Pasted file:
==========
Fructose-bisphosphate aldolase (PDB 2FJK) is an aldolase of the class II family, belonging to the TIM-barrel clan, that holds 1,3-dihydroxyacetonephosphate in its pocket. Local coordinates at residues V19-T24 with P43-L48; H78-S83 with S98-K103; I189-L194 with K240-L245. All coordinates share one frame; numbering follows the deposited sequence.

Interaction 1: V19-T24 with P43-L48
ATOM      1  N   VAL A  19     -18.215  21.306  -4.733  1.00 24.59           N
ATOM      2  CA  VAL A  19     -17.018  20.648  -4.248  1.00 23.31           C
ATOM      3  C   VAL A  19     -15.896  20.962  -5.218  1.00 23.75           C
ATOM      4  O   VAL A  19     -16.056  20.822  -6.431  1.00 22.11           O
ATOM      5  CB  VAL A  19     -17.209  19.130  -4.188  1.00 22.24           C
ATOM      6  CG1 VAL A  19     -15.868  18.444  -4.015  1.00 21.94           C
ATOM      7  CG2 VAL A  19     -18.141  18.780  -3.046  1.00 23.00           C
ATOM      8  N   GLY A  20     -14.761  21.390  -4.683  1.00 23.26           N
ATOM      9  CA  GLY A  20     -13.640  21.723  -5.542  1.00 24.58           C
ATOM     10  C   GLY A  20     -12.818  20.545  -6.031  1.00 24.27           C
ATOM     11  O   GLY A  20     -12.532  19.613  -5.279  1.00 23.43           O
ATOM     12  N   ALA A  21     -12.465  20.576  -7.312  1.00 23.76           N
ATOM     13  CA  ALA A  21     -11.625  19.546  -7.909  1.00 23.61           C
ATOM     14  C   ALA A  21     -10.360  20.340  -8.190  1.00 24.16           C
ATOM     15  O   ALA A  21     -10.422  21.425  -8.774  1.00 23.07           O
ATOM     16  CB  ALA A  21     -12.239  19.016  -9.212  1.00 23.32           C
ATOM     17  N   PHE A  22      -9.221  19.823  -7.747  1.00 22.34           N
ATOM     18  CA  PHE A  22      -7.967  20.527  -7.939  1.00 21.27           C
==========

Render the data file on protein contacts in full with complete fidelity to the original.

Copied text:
Fructose-bisphosphate aldolase (PDB 2FJK) is an aldolase of the class II family, belonging to the TIM-barrel clan, that holds 1,3-dihydroxyacetonephosphate in its pocket. Local coordinates at residues V19-T24 with P43-L48; H78-S83 with S98-K103; I189-L194 with K240-L245. All coordinates share one frame; numbering follows the deposited sequence.

Interaction 1: V19-T24 with P43-L48
ATOM      1  N   VAL A  19     -18.215  21.306  -4.733  1.00 24.59           N
ATOM      2  CA  VAL A  19     -17.018  20.648  -4.248  1.00 23.31           C
ATOM      3  C   VAL A  19     -15.896  20.962  -5.218  1.00 23.75           C
ATOM      4  O   VAL A  19     -16.056  20.822  -6.431  1.00 22.11           O
ATOM      5  CB  VAL A  19     -17.209  19.130  -4.188  1.00 22.24           C
ATOM      6  CG1 VAL A  19     -15.868  18.444  -4.015  1.00 21.94           C
ATOM      7  CG2 VAL A  19     -18.141  18.780  -3.046  1.00 23.00           C
ATOM      8  N   GLY A  20     -14.761  21.390  -4.683  1.00 23.26           N
ATOM      9  CA  GLY A  20     -13.640  21.723  -5.542  1.00 24.58           C
ATOM     10  C   GLY A  20     -12.818  20.545  -6.031  1.00 24.27           C
ATOM     11  O   GLY A  20     -12.532  19.613  -5.279  1.00 23.43           O
ATOM     12  N   ALA A  21     -12.465  20.576  -7.312  1.00 23.76           N
ATOM     13  CA  ALA A  21     -11.625  19.546  -7.909  1.00 23.61           C
ATOM     14  C   ALA A  21     -10.360  20.340  -8.190  1.00 24.16           C
ATOM     15  O   ALA A  21     -10.422  21.425  -8.774  1.00 23.07           O
ATOM     16  CB  ALA A  21     -12.239  19.016  -9.212  1.00 23.32           C
ATOM     17  N   PHE A  22      -9.221  19.823  -7.747  1.00 22.34           N
ATOM     18  CA  PHE A  22      -7.967  20.527  -7.939  1.00 21.27           C